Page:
I've been using Vim for years, and I have built up a lot of muscle memory. I also have a few Vim plugins I feel like I can not live without, which also have their key bindings. From time to time, I will play with another editor but only if it offers Vim bindings in some form or fashion, typically it comes in the way of a plugin. Usually, these are lacking a great deal, and it's not long before I am back in native Vim.
One exception to this rule has been PHPStorm. The Ideavim plugin was very complete. That, coupled with a ton of built-in features and a few other plugins like Relative Line Numbers and AceJump I found myself able to get the PHPStorm IDE very close to my native Vim.
This is mainly due to Ideavim's approach which mimics the .vimrc file. Ideavim has the .ideavimrc file which allows you to map custom mappings just like .vimrc but does have some limitations.
In my .ideavimrc file, you will notice several mappings that take advantage of an :action command. The 'action' is a command gives you access to any command within PHPStorm, including commands added by other plugins. With this, I can mimic several commands from my regular .vimrc file that use plugins such as the mappings I have for Fugitive.
It's not a seamless replacement for native Vim, there are a few things that annoy me, and I will switch back to native Vim for development from time to time, but Ideavim gets PHPStorm closer than any other tool and makes working in PHPStorm relatively easy.
When you heard that phrase in the 80's, you knew things were about to get funky. However, in the coding world, dealing with dates and time can be a real pain. I did a presentation for our Laravel User Group about a package that I enjoy called Carbon which makes working with dates and times a ton easier.
Just wanted to post a link to a really good article on Tech Companies in San Diego and leveraging talent across the border in Tijuana.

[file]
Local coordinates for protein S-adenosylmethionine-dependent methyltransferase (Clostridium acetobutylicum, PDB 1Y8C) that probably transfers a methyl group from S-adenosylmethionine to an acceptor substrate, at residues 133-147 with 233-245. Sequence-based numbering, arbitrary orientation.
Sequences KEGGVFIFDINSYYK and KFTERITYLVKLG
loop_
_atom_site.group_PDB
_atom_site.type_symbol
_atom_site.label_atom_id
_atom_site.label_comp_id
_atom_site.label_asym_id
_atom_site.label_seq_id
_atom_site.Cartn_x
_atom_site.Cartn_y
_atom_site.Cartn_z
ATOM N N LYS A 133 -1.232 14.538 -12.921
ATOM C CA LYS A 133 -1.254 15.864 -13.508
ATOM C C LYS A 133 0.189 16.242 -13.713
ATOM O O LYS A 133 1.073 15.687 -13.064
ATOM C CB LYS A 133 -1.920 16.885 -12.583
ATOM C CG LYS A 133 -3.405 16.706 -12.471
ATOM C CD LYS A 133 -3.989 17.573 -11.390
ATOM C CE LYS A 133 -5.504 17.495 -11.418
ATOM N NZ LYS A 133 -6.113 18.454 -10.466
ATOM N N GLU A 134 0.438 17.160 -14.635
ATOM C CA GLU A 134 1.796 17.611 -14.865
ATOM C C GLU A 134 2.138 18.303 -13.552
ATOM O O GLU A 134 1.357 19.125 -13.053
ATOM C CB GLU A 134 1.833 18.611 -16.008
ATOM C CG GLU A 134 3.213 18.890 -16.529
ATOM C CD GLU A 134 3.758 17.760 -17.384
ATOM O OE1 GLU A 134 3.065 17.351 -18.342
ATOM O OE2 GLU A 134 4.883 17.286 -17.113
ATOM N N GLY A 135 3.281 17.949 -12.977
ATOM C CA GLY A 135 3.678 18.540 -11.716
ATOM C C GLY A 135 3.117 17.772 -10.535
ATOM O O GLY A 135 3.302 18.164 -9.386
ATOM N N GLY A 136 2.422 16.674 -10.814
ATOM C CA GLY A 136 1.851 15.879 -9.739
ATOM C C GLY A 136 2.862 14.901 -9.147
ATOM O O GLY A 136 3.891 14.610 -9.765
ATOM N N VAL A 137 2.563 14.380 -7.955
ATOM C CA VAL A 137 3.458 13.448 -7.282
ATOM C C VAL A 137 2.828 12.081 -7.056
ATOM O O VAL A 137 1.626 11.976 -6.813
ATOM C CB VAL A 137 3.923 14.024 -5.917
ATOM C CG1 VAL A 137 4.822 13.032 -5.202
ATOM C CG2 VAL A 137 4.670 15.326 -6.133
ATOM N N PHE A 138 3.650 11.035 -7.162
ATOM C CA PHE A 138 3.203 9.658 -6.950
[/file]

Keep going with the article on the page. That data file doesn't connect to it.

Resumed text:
I worked for a group that had a very similar business model, it was a little different as the majority of its clients were also based throughout Mexico. I worked with them in their San Diego office with a group of very talented developers, ops, and office staff from both sides of the border.
We did manufacturing in Mexico, a little deeper than Tijuana, and I have to agree with the article in that one of the biggest advantages was being able to quickly iterate through design and components. There is something to be said about being able to travel to manufacturing, discuss with the different teams involved, and pivot if needed.
I would also travel to Tijuana to meet with my tech team who managed IT systems in our Tijuana offices where customer support and designers worked. As I mentioned, in our San Diego office we had developers, graphic artist, office staff, and operation team members who made the journey across the border every day. All very talented people.
I think Baja California is positioned to become one of the next strong draws of IT talent. The skills sets and IT culture south of the border is growing stronger and stronger as the IT generation there are maturing and finding themselves in the workforce. I am hoping as more Tech companies realize this, they also decide to make San Diego their US home.